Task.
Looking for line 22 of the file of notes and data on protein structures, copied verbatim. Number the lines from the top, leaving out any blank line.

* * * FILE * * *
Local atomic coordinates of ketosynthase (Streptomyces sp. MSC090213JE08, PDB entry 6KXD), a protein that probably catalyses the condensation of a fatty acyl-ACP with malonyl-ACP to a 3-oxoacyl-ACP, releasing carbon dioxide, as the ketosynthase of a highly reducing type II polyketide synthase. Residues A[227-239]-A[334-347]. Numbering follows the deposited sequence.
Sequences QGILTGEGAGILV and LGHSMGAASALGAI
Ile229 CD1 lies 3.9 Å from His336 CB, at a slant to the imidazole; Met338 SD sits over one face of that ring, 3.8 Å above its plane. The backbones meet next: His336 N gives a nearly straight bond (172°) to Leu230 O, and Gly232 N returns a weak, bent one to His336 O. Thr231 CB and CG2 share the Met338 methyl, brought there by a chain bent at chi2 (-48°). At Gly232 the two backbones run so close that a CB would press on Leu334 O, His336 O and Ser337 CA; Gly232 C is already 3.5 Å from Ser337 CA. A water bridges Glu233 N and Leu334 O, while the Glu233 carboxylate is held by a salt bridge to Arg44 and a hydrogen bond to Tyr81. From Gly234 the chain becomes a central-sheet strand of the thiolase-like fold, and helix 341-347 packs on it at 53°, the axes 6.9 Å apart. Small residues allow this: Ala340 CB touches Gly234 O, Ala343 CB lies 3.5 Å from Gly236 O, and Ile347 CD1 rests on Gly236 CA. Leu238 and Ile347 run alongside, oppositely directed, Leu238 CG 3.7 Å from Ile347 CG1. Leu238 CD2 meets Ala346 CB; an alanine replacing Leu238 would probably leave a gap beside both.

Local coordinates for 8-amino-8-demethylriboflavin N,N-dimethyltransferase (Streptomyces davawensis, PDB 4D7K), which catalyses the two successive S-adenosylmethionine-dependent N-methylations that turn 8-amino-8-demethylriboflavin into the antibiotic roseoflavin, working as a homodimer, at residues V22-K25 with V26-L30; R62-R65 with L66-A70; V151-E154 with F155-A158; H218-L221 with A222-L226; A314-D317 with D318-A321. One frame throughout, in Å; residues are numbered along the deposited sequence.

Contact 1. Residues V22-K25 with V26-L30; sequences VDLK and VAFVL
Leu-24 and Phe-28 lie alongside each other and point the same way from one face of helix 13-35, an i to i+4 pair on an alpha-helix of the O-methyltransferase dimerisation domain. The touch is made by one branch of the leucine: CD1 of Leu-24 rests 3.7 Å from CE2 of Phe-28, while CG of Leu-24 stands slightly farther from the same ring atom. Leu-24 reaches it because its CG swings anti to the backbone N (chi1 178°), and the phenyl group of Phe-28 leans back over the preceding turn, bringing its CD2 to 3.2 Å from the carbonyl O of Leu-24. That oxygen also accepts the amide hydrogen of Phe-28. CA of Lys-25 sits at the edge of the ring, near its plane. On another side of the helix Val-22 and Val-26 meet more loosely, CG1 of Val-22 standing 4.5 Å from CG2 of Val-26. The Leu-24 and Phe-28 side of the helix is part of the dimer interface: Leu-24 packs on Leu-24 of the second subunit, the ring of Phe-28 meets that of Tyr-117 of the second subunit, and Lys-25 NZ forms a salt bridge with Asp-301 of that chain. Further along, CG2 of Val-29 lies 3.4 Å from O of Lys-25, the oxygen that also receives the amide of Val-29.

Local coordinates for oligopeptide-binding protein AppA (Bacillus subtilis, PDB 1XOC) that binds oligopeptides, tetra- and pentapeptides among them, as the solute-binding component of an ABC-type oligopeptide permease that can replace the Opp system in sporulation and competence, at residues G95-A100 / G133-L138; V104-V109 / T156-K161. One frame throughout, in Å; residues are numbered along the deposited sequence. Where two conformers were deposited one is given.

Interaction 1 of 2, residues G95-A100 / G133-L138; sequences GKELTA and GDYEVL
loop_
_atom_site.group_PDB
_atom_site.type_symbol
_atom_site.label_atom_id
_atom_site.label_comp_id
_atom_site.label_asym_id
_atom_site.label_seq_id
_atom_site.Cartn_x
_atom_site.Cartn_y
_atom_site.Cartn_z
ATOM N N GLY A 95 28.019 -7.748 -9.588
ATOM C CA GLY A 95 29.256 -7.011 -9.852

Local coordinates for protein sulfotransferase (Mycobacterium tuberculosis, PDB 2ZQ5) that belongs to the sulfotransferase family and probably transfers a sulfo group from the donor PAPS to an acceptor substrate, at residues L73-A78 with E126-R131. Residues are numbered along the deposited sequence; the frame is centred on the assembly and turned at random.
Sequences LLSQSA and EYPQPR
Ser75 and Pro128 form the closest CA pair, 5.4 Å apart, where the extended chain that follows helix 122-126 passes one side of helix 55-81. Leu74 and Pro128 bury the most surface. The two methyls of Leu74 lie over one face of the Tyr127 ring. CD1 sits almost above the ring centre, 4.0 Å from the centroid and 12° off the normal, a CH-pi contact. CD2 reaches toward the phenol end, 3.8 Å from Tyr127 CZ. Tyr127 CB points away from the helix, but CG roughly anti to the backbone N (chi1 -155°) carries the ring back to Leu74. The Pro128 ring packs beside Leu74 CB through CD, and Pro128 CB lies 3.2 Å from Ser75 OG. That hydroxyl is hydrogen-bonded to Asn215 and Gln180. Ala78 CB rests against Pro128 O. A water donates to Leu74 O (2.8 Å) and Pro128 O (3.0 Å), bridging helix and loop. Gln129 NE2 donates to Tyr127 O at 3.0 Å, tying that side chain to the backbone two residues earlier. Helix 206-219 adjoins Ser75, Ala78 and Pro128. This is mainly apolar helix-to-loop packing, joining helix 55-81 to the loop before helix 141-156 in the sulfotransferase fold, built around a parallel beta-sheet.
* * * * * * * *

Sequences LLSQSA and EYPQPR